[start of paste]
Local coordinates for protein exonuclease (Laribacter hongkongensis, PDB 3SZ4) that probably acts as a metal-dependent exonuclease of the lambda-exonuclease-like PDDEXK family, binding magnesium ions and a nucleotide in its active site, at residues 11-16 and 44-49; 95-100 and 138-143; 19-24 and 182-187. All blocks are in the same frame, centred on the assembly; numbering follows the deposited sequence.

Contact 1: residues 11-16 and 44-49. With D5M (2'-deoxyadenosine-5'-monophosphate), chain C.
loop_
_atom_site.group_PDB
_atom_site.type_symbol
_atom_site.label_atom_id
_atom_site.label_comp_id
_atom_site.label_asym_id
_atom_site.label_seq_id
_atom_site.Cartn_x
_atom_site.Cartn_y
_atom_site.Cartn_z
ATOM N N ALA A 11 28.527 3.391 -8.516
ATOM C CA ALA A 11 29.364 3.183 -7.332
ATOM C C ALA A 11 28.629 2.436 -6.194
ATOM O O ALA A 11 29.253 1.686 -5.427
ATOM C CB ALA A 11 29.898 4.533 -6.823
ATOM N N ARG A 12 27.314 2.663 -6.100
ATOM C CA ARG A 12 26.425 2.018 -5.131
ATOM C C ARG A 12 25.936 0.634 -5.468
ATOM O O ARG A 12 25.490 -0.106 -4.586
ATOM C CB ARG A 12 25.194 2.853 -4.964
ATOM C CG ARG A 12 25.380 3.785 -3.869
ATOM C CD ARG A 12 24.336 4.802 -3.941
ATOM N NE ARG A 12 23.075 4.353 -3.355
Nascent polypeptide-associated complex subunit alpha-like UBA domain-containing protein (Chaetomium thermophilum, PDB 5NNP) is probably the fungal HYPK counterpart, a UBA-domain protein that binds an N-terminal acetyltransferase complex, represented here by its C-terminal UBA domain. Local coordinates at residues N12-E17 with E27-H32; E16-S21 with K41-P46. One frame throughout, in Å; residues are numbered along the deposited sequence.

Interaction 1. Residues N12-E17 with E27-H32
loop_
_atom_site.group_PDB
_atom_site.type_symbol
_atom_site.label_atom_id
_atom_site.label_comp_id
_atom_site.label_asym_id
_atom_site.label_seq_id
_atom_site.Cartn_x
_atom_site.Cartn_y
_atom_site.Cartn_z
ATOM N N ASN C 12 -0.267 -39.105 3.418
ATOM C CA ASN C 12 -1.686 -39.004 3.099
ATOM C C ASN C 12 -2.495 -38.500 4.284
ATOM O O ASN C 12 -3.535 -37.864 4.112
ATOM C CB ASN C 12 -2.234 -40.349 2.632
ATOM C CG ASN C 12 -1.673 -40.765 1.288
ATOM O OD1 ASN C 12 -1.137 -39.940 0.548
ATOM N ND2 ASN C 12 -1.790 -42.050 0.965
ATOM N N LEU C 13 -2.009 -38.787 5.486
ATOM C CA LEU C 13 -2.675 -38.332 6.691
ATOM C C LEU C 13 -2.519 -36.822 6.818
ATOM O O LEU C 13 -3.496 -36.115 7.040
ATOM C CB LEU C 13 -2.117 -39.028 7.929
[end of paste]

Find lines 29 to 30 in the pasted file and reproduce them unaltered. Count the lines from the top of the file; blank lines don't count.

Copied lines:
_atom_site.group_PDB
_atom_site.type_symbol